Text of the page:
All patients were treated under general anesthesia and full systemic anticoagulation with heparin. Since we perform all of our endovascular aneurysm treatments under general anesthesia, neurophysiological monitoring was used as a substitute for the neurological exam during these procedures. Electrophysiologic monitoring was performed for continuous BAERs, SSEPs, and EEG. Activated clotting times were maintained greater than 250 seconds throughout the entire case. Our technique used for Onyx injection is similar to those previously described as seen in Figures 1 and 2 [2–8]. After the Onyx embolic agent is dry heated and shaken, a 6F guide catheter is placed in the internal carotid artery and a DMSO-compatible Hyperglide balloon (EV3, Irvine, Calif, USA) positioned and inflated to allow its middle portion to cover the neck of the aneurysm. The microcatheters utilized in this study to access the aneurysm were the DMSO-compatible Rebar 14 (EV3) or Echelon 10, which are placed within the mid-portion of the aneurysm. Next, with the balloon inflated, contrast agent is slowly injected to ensure an effective seal test, demonstrating stasis of the contrast in the aneurysm and allowing estimation of the amount of balloon inflation needed for complete aneurysm occlusion while avoiding leakage of the embolic agent. The balloon is deflated at this point.
Next, saline is flushed through the microcatheter, and the dead space is filled with DMSO. Onyx is then carefully injected until the material approaches the end of the microcatheter at the recommended rate of 0.2 mL/2 min. With the DMSO then displaced, the balloon is inflated after 0.15 mL of onyx is injected to fill part of the microcatheter dead space. At this point, Onyx is injected to fill the aneurysm sac with the balloon inflated. In our institution, with the use of intraoperative neurophysiologic monitoring, the balloon is continuously inflated as long as the monitoring is stable. We do not interrupt our injection to deflate the balloon. Onyx is allowed to laminate around the balloon, creating an alpha sign, in the parent artery to cover the aneurysm neck, ensuring a complete and durable occlusion and reducing the risk of aneurysm recurrence. With confirmation of adequate aneurysm obliteration, there is a 10-minute hold period to allow complete solidification of the cast with the balloon deflated. The balloon is then inflated for counter resistance and the microcatheter removed by gentle but brisk traction.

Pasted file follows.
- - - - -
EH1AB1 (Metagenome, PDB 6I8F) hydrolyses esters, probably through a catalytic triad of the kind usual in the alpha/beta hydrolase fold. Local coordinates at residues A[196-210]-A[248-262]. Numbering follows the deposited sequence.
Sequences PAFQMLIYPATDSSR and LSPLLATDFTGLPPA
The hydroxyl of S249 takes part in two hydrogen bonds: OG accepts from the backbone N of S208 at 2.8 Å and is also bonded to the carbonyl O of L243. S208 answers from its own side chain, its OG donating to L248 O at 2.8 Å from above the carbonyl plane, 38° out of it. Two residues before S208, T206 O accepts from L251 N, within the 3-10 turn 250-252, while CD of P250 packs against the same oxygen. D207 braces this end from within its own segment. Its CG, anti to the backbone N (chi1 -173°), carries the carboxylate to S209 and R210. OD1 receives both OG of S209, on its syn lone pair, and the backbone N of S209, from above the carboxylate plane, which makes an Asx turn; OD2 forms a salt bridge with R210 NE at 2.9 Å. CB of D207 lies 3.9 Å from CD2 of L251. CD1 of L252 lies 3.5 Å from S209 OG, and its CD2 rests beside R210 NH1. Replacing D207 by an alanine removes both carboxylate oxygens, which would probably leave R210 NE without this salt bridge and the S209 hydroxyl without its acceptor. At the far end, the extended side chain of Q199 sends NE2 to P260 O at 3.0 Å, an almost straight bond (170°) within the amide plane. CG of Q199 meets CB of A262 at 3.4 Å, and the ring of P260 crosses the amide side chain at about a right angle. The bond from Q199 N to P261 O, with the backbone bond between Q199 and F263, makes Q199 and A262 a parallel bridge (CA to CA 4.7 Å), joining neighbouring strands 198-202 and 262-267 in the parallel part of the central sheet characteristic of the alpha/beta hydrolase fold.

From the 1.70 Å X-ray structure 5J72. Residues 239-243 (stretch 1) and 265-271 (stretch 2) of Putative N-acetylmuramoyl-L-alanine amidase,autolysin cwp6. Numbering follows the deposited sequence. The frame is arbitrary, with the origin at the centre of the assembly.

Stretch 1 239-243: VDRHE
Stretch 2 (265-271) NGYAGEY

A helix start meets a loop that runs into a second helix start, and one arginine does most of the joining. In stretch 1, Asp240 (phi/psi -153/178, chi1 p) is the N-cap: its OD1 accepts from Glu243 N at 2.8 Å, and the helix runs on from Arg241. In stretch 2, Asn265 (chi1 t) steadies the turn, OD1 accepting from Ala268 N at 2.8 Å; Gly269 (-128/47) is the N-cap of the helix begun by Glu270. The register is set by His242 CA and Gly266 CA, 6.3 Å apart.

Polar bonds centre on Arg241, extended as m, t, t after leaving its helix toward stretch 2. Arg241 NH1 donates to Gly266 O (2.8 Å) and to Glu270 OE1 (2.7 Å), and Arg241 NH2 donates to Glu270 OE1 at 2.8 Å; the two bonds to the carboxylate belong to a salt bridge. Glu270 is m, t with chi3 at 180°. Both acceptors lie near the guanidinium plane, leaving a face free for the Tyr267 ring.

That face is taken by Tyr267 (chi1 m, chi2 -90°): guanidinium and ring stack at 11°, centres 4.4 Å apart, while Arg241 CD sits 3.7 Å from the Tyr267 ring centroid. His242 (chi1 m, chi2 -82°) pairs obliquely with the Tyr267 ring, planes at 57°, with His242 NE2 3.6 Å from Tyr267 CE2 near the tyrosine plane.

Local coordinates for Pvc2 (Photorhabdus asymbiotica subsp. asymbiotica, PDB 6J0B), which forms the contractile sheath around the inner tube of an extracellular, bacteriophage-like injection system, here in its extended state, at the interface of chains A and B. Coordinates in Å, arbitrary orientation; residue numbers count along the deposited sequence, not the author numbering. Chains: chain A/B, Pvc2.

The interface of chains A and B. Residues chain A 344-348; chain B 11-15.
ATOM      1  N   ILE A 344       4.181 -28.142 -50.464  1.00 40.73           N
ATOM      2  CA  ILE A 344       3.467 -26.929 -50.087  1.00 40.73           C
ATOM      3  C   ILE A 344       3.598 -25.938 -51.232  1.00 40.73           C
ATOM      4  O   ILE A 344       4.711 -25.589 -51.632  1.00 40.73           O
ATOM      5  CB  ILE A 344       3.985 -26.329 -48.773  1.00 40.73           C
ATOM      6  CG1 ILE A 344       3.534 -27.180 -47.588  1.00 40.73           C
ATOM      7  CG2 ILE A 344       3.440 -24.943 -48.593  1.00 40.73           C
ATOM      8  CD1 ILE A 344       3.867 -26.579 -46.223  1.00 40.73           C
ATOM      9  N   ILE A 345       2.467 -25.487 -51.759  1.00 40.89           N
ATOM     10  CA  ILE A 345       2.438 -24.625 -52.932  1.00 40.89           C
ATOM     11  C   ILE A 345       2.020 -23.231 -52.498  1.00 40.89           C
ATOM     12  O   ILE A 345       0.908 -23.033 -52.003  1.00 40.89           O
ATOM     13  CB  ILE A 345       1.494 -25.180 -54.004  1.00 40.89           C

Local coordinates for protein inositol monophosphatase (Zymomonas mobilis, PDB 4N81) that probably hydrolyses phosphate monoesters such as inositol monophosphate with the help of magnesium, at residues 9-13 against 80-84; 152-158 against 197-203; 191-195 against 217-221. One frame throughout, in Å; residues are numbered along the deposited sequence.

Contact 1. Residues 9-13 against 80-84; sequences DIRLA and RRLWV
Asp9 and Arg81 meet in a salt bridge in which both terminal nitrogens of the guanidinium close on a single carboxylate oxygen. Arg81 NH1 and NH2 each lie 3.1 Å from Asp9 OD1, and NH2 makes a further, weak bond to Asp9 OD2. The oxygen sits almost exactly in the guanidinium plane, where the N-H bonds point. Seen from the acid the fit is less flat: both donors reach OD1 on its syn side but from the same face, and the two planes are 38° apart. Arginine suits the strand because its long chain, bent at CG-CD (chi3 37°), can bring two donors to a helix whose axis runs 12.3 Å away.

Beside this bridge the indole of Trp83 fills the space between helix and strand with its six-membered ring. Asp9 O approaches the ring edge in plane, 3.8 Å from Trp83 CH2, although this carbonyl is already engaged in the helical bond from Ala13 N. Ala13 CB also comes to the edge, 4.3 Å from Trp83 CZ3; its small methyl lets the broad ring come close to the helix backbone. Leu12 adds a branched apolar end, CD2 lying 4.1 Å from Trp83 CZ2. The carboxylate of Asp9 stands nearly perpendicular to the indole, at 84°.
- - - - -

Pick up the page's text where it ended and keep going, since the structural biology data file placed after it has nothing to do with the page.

Patient’s ages ranged from 35–85 years with a mean age of 57 as seen in Table 1. Three patients presented as acute Hunt and Hess Grade IV Subarachnoid Hemorrhage, 4 had a previous history of SAH, and the remaining 11 aneurysms were unruptured. Five patients presented with cranial nerve deficits. Of these 3 had cranial nerve III palsies from cavernous carotid aneurysms, and two had visual field deficits from ophthalmic artery aneurysms. Eleven patients presented with headaches, while 3 patients’ aneurysms were completely incidental findings on MRI/A. Five patients had been previously treated with coil embolization but had recanalized, and 1 patient was previously coiled with stent assistance incompletely. All patients underwent cerebral digital subtraction angiography prior to treatment.
All of the aneurysms were located in the anterior circulation arising on a segment of the internal carotid artery. One aneurysm was located in the clinoid segment, 4 superior hypophyseal, 4 cavernous carotid, 5 posterior communicating, 6 ophthalmic, and 1 in the anterior choroidal segment. Ten aneurysms were located off the left ICA, while 9 were right sided. Fourteen aneurysms were small (<8 mm), six were large (8–24), and one was giant (≥24 mm). Eleven aneurysms had necks greater than 4 mm with a mean neck length of 4.5 mm. The average parent artery diameter was 4.3 mm.
All 21 patients were successfully treated with Onyx HD 500, and 19 of 21 had complete occlusion as the immediate angiographic result with two patients displaying a small residual neck as seen in Table 2. One Grade IV Subarachnoid hemorrhage patient required decompressive hemicraniectomy postoperatively due to increased intracranial pressures, and another patient with a grade V SAH ultimately progressed to brain death. Three patients had minor unintentional embolic migration into the parent artery without flow limitation. On followup parent artery stenosis was not observed. Initially, 5 of the 21 patients experienced transient neurologic adverse events as described in Table 3. All patients undergoing their six-month followup had improved to their baseline neurologic condition. Ten of 21 patients (47%) had followup angiography within one year (one patient with follow-up Magnetic Resonance Angiography) and all of these patients achieved complete occlusion.